Did you ever have the school cane being used?
One in five teachers believe the school cane being used should be reintroduced in schools to restore order in the classroom. Did you ever have the school cane being used?
More than 20 years after corporal punishment was banned in state schools, many teachers said it was acceptable the school cane being used to hit children “in extreme cases”.
One in five teachers believe the school cane being used should be reintroduced
The majority of those backing the cane said it was needed to crackdown on bad behaviour in British schools.
It follows a Government-backed study last year which found many parents believed discipline had deteriorated since the cane was abolished.
In the latest poll, 20.3 per cent of teachers said it should be reintroduced.
One supply teacher told researchers: “Children’s behaviour is now absolutely outrageous in the majority of schools. I am a supply teacher, so I see very many schools and there are no sanctions. There are too many anger management people and their ilk who give children the idea that it is their right to flounce out of lessons for time out because they have problems with their temper. They should be caned instead.”
Many parents believed discipline had deteriorated since the cane was abolished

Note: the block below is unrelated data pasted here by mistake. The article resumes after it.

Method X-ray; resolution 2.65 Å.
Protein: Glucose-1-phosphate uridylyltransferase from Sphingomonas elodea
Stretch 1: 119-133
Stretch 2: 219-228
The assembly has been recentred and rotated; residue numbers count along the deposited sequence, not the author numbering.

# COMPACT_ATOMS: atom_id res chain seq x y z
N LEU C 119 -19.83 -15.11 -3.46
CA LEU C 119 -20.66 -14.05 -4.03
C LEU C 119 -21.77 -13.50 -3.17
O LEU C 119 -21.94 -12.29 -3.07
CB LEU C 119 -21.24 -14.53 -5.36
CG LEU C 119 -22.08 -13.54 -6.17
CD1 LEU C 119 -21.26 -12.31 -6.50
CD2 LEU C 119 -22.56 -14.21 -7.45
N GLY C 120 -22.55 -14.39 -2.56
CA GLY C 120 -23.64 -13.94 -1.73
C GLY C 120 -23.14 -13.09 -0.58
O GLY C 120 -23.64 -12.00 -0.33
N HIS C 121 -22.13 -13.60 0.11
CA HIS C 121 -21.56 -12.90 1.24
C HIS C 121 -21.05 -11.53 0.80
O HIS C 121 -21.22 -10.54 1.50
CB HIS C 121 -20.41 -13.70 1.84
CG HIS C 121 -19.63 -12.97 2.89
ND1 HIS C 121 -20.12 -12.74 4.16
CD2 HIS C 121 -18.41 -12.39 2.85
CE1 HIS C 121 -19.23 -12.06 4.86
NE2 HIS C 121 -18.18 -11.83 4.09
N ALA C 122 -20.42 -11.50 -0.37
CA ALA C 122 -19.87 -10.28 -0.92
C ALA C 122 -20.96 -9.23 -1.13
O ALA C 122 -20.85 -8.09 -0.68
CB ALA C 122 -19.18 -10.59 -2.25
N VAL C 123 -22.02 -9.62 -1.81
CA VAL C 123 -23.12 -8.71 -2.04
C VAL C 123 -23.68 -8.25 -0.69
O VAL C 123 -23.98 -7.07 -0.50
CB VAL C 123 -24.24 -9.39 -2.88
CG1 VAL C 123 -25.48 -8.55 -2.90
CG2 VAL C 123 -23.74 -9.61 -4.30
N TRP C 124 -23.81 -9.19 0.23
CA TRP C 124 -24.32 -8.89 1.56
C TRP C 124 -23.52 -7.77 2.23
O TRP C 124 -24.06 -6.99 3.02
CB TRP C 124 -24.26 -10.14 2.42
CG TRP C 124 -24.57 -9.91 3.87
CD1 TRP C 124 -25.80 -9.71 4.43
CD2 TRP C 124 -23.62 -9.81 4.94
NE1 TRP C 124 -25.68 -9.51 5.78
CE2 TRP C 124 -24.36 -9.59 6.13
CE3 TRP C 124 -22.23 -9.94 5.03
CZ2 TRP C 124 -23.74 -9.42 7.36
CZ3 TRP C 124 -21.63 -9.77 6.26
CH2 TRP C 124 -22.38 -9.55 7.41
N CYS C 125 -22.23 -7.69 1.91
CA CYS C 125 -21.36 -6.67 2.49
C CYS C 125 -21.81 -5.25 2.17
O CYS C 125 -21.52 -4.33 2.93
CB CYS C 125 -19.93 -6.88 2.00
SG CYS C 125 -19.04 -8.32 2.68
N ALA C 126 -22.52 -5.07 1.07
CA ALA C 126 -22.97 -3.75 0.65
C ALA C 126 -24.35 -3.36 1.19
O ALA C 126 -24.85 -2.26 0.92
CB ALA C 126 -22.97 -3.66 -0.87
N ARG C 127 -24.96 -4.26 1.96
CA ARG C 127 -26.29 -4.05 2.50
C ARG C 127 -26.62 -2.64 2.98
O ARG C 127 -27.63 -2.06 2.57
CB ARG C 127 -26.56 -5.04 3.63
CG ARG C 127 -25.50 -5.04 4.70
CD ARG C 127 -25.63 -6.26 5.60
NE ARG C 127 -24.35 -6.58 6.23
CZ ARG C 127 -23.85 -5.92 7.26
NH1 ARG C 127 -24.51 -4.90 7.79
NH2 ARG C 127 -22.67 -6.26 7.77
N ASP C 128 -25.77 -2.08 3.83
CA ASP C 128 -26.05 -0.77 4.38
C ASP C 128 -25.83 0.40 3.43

And a primary teacher, said: “There is justification, or an argument, for bringing back corporal punishment, if only as a deterrent. I believe some children just don’t respond to the current sanctions.”
The Times Educational Supplement surveyed 6,162 teachers.
Support for a return to corporal punishment was strongest among secondary teachers, with 22 per cent backing the idea compared with 16 per cent of those in primary schools.
But support was lower among senior staff – head teachers and deputies – with just 12 per cent supported the caning of pupils.
The cane was abolished in state schools in 1987 and 1998 in the fee-paying sector.
John Dunford, of the Association of School and College Leaders, said: “Thankfully, corporal punishment is no longer on the agenda, except in the most uncivilised countries. I am sure that this barbaric punishment has disappeared forever.”
A spokesman for the Department for Children, Schools and Families said: “Violence against children is clearly unacceptable and illegal.”